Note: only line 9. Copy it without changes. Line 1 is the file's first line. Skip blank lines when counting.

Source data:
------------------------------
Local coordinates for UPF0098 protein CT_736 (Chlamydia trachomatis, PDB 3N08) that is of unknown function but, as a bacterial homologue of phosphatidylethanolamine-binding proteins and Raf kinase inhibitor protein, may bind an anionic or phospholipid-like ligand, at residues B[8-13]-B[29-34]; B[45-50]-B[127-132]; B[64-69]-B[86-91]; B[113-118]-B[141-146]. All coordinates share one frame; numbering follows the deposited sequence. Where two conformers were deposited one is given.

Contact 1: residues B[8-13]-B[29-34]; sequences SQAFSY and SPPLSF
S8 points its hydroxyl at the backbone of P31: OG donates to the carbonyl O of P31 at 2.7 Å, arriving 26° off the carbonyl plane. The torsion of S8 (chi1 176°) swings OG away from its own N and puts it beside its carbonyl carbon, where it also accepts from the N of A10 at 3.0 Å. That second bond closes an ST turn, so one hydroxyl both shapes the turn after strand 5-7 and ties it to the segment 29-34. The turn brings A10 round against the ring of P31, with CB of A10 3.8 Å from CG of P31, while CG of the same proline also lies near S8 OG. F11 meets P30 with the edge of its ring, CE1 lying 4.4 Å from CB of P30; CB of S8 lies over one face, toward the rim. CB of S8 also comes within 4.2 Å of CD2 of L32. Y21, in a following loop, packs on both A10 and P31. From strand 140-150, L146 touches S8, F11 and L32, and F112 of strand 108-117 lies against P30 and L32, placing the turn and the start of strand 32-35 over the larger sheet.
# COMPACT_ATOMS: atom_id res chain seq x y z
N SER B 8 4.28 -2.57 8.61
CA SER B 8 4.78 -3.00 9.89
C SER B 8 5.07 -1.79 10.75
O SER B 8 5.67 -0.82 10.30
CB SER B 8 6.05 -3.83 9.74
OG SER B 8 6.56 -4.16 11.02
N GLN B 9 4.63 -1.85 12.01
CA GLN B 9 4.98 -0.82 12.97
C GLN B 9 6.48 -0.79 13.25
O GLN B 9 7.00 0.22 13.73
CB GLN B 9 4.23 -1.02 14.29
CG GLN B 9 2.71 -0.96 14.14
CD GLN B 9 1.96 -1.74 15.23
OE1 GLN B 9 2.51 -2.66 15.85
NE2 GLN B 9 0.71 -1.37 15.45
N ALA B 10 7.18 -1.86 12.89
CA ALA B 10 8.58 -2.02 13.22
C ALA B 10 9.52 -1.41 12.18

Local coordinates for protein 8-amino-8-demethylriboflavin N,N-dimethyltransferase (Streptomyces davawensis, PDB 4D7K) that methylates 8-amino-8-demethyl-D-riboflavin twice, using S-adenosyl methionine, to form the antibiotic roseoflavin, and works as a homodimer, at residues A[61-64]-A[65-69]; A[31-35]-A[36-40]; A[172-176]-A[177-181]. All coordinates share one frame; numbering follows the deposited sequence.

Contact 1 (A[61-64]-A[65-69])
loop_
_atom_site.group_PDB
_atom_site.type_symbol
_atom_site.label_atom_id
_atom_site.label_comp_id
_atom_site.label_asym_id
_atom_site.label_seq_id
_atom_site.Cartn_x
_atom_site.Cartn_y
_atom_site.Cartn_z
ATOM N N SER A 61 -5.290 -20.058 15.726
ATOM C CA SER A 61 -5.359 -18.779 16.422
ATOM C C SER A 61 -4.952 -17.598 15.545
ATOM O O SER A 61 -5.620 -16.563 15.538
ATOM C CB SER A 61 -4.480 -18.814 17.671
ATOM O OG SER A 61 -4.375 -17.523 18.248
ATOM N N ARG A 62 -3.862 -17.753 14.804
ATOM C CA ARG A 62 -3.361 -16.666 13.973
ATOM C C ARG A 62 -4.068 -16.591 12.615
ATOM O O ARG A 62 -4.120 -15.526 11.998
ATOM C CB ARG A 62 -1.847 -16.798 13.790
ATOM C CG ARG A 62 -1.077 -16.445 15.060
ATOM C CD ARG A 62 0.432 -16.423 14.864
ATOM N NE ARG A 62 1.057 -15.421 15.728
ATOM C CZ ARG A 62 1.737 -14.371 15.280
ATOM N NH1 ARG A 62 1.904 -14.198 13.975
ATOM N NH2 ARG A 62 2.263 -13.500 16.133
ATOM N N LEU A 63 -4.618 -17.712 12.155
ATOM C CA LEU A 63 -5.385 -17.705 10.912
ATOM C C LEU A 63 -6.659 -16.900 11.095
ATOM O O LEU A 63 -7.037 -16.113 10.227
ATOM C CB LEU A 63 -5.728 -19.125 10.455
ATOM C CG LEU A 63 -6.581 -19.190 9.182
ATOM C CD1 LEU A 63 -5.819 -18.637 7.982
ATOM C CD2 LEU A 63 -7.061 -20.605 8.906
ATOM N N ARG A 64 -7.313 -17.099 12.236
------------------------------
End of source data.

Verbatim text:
CB SER B 8 6.05 -3.83 9.74